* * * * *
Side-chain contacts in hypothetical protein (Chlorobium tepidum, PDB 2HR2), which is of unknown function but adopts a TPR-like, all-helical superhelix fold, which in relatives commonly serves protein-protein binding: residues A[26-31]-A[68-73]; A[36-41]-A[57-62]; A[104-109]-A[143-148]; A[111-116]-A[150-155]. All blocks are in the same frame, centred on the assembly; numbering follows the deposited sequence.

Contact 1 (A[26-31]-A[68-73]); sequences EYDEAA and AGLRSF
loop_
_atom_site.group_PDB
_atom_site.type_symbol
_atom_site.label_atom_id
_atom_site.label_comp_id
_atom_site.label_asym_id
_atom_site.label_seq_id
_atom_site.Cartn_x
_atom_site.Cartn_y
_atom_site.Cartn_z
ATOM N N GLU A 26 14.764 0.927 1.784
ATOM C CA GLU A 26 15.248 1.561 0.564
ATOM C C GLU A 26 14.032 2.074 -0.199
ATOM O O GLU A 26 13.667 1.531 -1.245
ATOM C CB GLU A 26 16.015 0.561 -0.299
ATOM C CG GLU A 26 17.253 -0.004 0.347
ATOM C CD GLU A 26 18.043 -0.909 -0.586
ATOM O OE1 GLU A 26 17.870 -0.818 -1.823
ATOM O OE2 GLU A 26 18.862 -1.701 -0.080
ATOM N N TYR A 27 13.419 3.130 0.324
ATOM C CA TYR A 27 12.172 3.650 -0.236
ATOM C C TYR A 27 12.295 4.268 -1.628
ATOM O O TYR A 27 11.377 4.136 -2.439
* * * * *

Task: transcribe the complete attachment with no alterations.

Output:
Side-chain contacts in hypothetical protein (Chlorobium tepidum, PDB 2HR2), which is of unknown function but adopts a TPR-like, all-helical superhelix fold, which in relatives commonly serves protein-protein binding: residues A[26-31]-A[68-73]; A[36-41]-A[57-62]; A[104-109]-A[143-148]; A[111-116]-A[150-155]. All blocks are in the same frame, centred on the assembly; numbering follows the deposited sequence.

Contact 1 (A[26-31]-A[68-73]); sequences EYDEAA and AGLRSF
loop_
_atom_site.group_PDB
_atom_site.type_symbol
_atom_site.label_atom_id
_atom_site.label_comp_id
_atom_site.label_asym_id
_atom_site.label_seq_id
_atom_site.Cartn_x
_atom_site.Cartn_y
_atom_site.Cartn_z
ATOM N N GLU A 26 14.764 0.927 1.784
ATOM C CA GLU A 26 15.248 1.561 0.564
ATOM C C GLU A 26 14.032 2.074 -0.199
ATOM O O GLU A 26 13.667 1.531 -1.245
ATOM C CB GLU A 26 16.015 0.561 -0.299
ATOM C CG GLU A 26 17.253 -0.004 0.347
ATOM C CD GLU A 26 18.043 -0.909 -0.586
ATOM O OE1 GLU A 26 17.870 -0.818 -1.823
ATOM O OE2 GLU A 26 18.862 -1.701 -0.080
ATOM N N TYR A 27 13.419 3.130 0.324
ATOM C CA TYR A 27 12.172 3.650 -0.236
ATOM C C TYR A 27 12.295 4.268 -1.628
ATOM O O TYR A 27 11.377 4.136 -2.439